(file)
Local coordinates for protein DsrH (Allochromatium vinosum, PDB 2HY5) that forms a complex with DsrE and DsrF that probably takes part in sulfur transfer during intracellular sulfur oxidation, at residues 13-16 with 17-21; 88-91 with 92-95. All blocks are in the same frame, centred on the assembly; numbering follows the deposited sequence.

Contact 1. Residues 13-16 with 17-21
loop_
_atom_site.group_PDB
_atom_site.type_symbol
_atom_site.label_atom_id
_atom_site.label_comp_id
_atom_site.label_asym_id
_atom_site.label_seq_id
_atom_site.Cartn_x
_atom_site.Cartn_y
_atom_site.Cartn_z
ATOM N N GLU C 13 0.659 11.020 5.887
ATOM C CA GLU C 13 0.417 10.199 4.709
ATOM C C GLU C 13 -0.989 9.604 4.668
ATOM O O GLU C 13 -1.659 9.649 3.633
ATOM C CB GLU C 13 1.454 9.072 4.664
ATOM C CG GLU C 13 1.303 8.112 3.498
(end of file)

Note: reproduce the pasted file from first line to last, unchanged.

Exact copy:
Local coordinates for protein DsrH (Allochromatium vinosum, PDB 2HY5) that forms a complex with DsrE and DsrF that probably takes part in sulfur transfer during intracellular sulfur oxidation, at residues 13-16 with 17-21; 88-91 with 92-95. All blocks are in the same frame, centred on the assembly; numbering follows the deposited sequence.

Contact 1. Residues 13-16 with 17-21
loop_
_atom_site.group_PDB
_atom_site.type_symbol
_atom_site.label_atom_id
_atom_site.label_comp_id
_atom_site.label_asym_id
_atom_site.label_seq_id
_atom_site.Cartn_x
_atom_site.Cartn_y
_atom_site.Cartn_z
ATOM N N GLU C 13 0.659 11.020 5.887
ATOM C CA GLU C 13 0.417 10.199 4.709
ATOM C C GLU C 13 -0.989 9.604 4.668
ATOM O O GLU C 13 -1.659 9.649 3.633
ATOM C CB GLU C 13 1.454 9.072 4.664
ATOM C CG GLU C 13 1.303 8.112 3.498